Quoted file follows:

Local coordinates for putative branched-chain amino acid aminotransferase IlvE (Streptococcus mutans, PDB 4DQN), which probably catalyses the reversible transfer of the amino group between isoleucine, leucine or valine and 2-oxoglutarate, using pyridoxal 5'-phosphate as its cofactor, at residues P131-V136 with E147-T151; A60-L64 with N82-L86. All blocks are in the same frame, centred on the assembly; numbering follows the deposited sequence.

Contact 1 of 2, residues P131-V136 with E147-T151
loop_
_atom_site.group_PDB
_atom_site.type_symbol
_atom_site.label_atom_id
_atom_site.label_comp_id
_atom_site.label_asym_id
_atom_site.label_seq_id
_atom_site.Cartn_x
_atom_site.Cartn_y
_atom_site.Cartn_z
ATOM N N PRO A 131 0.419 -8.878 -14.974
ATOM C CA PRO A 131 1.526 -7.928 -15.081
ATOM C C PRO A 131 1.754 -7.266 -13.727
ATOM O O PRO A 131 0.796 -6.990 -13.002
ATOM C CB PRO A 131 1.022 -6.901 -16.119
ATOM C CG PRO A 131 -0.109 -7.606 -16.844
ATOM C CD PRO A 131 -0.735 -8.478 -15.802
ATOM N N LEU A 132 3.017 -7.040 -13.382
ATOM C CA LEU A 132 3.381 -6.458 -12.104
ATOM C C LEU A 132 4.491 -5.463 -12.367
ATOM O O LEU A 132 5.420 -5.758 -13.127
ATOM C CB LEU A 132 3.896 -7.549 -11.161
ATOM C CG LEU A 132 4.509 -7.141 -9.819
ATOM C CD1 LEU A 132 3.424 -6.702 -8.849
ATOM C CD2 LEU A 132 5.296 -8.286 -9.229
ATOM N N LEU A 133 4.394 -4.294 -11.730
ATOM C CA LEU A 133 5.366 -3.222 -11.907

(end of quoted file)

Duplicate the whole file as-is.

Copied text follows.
Local coordinates for putative branched-chain amino acid aminotransferase IlvE (Streptococcus mutans, PDB 4DQN), which probably catalyses the reversible transfer of the amino group between isoleucine, leucine or valine and 2-oxoglutarate, using pyridoxal 5'-phosphate as its cofactor, at residues P131-V136 with E147-T151; A60-L64 with N82-L86. All blocks are in the same frame, centred on the assembly; numbering follows the deposited sequence.

Contact 1 of 2, residues P131-V136 with E147-T151
loop_
_atom_site.group_PDB
_atom_site.type_symbol
_atom_site.label_atom_id
_atom_site.label_comp_id
_atom_site.label_asym_id
_atom_site.label_seq_id
_atom_site.Cartn_x
_atom_site.Cartn_y
_atom_site.Cartn_z
ATOM N N PRO A 131 0.419 -8.878 -14.974
ATOM C CA PRO A 131 1.526 -7.928 -15.081
ATOM C C PRO A 131 1.754 -7.266 -13.727
ATOM O O PRO A 131 0.796 -6.990 -13.002
ATOM C CB PRO A 131 1.022 -6.901 -16.119
ATOM C CG PRO A 131 -0.109 -7.606 -16.844
ATOM C CD PRO A 131 -0.735 -8.478 -15.802
ATOM N N LEU A 132 3.017 -7.040 -13.382
ATOM C CA LEU A 132 3.381 -6.458 -12.104
ATOM C C LEU A 132 4.491 -5.463 -12.367
ATOM O O LEU A 132 5.420 -5.758 -13.127
ATOM C CB LEU A 132 3.896 -7.549 -11.161
ATOM C CG LEU A 132 4.509 -7.141 -9.819
ATOM C CD1 LEU A 132 3.424 -6.702 -8.849
ATOM C CD2 LEU A 132 5.296 -8.286 -9.229
ATOM N N LEU A 133 4.394 -4.294 -11.730
ATOM C CA LEU A 133 5.366 -3.222 -11.907